What exactly is a Servo Motor?

Specialized in industrial automation meeting various industries needs, Rotalec provides motion control solutions from the beginning. A variety of products is offer from brush DC, Induction AC, coreless, ironless, BLDC, BLAC, linear, frameless, voice coil, stepper, synchronous AC and many more. However, what are the characteristics that make a motor a servo motor?

Currently the accepted norm of a “Servo Motor” is a brushless DC or AC permanent magnet synchronous 3 phase motor with feedback device. While there is truth to this, it is a very narrow application of the term. A servo motor can be any motor, rotary or linear. What makes a servo is not the motor type, but rather the feedback loop. A controller commands an action from a motor that can be force/torque, velocity, or position. The controller receives feedback from a device mounted to the motor that provides the actual value the motor responded with. The controller calculates the error – difference in actual measured value versus commanded value to determine the next command signal. This is known as a negative feedback loop.

The simplest analogy to a well-known servo process is the temperature controller in a home for heating and air conditioning. There is a user set point temperature that defines what the output action is. The feedback is provided by a temperature sensor. The output is a simple on/off signal.

By having a feedback loop in the system, it is possible to evaluate its response and this response provides precise control of motor attributes such as torque/force, speed, position. This is known as a servo update rate. In fact, it is possible to get loop updates of 8KHz or faster.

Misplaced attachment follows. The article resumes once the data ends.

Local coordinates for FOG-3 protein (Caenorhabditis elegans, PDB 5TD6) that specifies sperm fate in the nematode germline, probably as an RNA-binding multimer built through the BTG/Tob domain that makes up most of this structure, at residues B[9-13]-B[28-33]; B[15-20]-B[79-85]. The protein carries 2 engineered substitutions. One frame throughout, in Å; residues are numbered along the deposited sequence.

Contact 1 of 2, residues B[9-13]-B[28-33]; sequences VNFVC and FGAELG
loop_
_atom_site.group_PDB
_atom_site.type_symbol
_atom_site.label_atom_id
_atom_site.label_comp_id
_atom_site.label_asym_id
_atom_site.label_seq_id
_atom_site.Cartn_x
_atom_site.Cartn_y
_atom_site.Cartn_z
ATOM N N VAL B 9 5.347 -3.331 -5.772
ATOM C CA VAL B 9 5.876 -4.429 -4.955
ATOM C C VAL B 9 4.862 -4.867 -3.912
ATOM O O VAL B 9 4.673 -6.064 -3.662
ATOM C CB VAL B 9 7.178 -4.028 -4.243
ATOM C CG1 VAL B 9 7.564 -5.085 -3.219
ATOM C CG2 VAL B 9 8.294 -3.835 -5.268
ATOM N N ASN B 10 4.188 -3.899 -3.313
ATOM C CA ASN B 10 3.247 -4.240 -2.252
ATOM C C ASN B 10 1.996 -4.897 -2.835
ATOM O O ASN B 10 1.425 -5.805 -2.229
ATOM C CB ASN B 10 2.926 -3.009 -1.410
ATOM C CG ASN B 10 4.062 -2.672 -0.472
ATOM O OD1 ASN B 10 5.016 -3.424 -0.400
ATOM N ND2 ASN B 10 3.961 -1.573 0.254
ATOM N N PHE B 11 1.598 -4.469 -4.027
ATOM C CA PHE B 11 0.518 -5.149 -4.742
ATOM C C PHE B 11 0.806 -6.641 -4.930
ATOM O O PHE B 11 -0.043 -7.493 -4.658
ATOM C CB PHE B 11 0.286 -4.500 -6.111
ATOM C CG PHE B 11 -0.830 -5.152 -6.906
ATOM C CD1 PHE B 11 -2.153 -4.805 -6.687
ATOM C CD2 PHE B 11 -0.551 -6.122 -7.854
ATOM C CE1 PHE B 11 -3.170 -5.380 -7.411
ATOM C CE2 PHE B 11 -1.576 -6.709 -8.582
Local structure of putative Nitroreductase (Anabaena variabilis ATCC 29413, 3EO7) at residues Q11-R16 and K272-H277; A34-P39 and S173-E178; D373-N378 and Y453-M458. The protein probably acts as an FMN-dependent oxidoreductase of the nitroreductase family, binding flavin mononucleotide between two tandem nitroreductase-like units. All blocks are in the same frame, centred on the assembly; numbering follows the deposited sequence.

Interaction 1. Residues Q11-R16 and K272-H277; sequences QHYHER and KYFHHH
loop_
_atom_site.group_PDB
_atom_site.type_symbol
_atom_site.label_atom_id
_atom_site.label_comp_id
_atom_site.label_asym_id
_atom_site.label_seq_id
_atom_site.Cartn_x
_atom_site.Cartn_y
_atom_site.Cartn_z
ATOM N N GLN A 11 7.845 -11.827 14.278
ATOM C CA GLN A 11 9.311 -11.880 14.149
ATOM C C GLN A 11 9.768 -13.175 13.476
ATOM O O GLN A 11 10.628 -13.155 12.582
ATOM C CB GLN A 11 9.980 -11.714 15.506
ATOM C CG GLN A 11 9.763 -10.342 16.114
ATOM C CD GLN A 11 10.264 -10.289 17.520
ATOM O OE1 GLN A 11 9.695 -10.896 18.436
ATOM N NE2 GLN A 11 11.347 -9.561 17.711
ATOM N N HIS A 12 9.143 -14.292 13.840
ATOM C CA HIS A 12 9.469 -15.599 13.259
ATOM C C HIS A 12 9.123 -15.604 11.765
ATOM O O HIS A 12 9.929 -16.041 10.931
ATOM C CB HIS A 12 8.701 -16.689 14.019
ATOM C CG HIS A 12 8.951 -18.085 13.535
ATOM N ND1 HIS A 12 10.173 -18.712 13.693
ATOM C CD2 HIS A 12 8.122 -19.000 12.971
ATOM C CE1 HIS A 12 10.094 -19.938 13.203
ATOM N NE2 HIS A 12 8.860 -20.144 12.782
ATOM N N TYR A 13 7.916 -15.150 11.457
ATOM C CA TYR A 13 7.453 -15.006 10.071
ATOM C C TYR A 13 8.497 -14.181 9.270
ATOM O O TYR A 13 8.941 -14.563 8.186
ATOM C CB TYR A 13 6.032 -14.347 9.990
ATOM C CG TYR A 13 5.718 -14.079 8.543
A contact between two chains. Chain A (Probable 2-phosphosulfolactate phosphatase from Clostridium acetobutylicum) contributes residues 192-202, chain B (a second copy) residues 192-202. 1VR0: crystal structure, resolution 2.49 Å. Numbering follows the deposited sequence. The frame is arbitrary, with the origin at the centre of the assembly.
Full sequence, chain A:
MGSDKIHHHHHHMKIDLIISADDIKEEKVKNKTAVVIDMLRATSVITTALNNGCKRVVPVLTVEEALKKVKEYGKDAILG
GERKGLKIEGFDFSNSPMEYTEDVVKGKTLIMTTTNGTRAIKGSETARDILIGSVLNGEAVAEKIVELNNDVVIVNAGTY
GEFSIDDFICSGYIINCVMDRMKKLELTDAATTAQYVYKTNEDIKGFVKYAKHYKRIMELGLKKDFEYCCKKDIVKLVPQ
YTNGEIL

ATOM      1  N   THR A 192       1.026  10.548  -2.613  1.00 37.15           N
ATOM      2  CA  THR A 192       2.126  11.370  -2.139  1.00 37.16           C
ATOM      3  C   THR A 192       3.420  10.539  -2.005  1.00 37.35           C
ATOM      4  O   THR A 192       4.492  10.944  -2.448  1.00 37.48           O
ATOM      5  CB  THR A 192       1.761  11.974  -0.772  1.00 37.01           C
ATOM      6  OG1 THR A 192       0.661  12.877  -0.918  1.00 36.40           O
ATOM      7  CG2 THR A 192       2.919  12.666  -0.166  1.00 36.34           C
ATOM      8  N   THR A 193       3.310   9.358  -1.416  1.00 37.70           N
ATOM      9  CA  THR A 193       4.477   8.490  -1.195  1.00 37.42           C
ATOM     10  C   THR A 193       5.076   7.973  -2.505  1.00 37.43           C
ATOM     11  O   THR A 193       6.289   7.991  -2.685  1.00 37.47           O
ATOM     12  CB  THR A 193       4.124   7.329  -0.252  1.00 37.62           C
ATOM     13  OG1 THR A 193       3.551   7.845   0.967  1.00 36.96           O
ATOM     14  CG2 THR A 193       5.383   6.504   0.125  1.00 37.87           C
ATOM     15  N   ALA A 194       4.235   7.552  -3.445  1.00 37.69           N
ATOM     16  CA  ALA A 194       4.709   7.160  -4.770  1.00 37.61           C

With modern digital signal processors, it is now possible to offer full servo closed loop control of motors that were previously run as open loop only, such as the bipolar stepper motor. Traditionally stepper motors have been used for open loop positioning to great success. Although, by placing a feedback device in the form of an encoder and closing the loop, it is now possible to take these hybrid permanent magnet motors and turn them into a servo motor.

Doing so offers several advantages in many industrial applications where intermittent motion is required. High speed pick and place, as well as indexing are all great applications for a servo motor of this type. The high pole count offers very high torque density per frame size. One really interesting thing about using a stepper motor as the motor for closed loop servo system is their ability to run more efficiently and at a cooler temperature than the standard 6-8 pole permanent magnet brushless motors.  This is particularly important for battery powered applications.

Motion control is an area where there are many approaches you can take to solve a particular problem. On the other hand, even if a component works well, it does not mean it cannot be optimized, whether in size reduction, price reduction, performance increase or else. It may be worth reassessing your needs to stay competitive on the market and on the cutting edge of technology.